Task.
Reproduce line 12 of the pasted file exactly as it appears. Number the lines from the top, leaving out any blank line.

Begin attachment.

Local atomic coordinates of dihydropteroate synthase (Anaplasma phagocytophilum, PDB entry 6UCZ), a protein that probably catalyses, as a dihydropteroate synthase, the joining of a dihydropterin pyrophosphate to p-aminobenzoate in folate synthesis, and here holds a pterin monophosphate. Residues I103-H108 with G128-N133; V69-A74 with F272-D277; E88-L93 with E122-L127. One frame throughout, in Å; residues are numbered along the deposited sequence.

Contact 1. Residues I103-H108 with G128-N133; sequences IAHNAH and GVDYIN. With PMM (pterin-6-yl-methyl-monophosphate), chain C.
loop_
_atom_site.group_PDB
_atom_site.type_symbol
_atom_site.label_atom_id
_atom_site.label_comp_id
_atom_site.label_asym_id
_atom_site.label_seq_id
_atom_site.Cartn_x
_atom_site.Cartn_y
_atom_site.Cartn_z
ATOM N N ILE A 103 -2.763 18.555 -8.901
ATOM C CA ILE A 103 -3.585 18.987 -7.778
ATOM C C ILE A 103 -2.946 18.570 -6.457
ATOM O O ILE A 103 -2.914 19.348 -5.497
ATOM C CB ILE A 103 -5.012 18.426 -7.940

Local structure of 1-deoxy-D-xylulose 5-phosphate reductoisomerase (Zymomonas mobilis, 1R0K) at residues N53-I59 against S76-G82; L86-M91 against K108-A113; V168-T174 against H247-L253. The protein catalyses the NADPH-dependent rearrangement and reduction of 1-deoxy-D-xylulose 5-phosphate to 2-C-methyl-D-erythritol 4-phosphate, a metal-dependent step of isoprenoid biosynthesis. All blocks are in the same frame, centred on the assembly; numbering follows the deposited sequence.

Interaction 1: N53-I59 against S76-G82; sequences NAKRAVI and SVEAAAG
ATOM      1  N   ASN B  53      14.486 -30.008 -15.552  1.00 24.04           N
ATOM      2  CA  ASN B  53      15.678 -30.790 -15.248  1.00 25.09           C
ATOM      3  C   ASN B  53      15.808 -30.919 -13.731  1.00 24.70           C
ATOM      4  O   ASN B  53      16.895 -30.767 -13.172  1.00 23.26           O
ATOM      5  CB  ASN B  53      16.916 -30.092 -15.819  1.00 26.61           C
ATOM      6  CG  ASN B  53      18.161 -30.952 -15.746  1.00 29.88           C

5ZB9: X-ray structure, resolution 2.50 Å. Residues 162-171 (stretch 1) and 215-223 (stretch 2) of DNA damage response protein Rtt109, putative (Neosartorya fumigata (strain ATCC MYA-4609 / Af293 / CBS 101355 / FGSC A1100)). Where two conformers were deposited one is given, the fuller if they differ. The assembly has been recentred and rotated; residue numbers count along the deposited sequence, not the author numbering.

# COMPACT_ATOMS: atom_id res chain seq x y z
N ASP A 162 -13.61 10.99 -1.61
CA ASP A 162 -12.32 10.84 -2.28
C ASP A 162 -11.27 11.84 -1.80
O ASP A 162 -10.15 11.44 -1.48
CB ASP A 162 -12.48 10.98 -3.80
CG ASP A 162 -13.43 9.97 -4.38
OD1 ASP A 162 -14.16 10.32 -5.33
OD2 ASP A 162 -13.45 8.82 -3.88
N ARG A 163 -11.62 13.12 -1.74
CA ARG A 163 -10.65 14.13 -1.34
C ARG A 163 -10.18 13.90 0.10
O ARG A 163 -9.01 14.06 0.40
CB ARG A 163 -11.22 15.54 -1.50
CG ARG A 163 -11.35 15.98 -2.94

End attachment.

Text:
_atom_site.Cartn_z